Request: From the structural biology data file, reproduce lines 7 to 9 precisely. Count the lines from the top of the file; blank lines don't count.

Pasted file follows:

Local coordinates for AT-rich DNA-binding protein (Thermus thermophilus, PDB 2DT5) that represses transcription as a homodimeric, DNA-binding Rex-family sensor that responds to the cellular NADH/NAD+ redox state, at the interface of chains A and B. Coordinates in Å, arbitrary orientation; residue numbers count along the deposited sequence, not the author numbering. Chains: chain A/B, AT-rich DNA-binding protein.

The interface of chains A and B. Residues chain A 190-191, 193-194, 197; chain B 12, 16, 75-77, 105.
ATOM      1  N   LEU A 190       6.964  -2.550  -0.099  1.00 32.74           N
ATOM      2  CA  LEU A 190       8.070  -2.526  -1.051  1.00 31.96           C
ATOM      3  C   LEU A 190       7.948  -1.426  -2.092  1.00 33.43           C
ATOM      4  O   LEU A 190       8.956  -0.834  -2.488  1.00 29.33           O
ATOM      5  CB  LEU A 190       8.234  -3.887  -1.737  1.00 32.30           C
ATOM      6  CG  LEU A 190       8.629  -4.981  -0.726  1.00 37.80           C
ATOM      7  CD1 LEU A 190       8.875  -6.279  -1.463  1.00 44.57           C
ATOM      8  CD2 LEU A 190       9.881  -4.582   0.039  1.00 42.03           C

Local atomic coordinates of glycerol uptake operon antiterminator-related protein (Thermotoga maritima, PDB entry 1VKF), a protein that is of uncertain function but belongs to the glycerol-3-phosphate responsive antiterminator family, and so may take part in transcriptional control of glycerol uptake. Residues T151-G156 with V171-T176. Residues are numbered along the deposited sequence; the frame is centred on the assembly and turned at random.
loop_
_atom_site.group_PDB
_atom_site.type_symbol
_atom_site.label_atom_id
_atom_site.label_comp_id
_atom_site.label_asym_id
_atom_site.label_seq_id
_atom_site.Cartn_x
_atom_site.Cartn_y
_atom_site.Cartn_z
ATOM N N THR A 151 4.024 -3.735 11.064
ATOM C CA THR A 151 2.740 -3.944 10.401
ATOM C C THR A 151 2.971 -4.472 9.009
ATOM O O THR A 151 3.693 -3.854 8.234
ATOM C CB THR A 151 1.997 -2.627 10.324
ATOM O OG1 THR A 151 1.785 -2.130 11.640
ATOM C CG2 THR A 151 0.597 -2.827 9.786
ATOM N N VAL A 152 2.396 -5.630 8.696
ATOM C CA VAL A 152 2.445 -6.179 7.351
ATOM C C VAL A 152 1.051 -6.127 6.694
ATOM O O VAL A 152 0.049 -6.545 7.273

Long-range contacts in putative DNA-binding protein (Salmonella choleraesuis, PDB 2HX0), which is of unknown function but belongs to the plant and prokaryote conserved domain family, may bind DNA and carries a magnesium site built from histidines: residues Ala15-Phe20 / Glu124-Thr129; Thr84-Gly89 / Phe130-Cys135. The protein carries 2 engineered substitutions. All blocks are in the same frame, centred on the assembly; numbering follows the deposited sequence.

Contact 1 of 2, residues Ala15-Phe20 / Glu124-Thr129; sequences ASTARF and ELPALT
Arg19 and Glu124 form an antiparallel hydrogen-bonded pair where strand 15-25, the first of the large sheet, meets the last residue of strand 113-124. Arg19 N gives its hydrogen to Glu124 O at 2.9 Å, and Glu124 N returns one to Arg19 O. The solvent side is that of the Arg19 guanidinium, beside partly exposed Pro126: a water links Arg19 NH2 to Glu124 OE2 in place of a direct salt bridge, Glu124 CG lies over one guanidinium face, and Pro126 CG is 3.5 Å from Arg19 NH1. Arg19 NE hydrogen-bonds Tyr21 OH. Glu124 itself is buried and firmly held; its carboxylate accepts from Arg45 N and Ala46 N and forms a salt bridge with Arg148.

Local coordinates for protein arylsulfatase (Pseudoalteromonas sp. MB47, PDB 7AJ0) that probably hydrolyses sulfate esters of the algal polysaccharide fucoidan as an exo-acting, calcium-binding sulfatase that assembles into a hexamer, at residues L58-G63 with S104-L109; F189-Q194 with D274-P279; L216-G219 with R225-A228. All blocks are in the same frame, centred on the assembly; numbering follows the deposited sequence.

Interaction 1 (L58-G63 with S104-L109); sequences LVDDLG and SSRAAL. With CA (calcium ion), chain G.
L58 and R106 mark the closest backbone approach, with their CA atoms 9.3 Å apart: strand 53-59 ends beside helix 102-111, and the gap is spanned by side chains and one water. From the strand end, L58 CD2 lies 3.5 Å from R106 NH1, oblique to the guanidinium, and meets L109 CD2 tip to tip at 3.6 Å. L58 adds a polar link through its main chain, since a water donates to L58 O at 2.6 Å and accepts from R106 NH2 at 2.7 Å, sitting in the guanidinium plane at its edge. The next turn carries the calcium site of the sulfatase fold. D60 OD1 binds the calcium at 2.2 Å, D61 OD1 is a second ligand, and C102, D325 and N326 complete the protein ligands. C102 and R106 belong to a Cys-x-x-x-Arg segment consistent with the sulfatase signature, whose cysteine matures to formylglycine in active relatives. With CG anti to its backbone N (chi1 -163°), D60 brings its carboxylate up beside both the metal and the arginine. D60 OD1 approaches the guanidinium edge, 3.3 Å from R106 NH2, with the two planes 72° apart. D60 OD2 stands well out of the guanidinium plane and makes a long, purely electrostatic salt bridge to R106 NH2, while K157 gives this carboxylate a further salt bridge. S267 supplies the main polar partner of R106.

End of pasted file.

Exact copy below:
ATOM      5  CB  LEU A 190       8.234  -3.887  -1.737  1.00 32.30           C
ATOM      6  CG  LEU A 190       8.629  -4.981  -0.726  1.00 37.80           C
ATOM      7  CD1 LEU A 190       8.875  -6.279  -1.463  1.00 44.57           C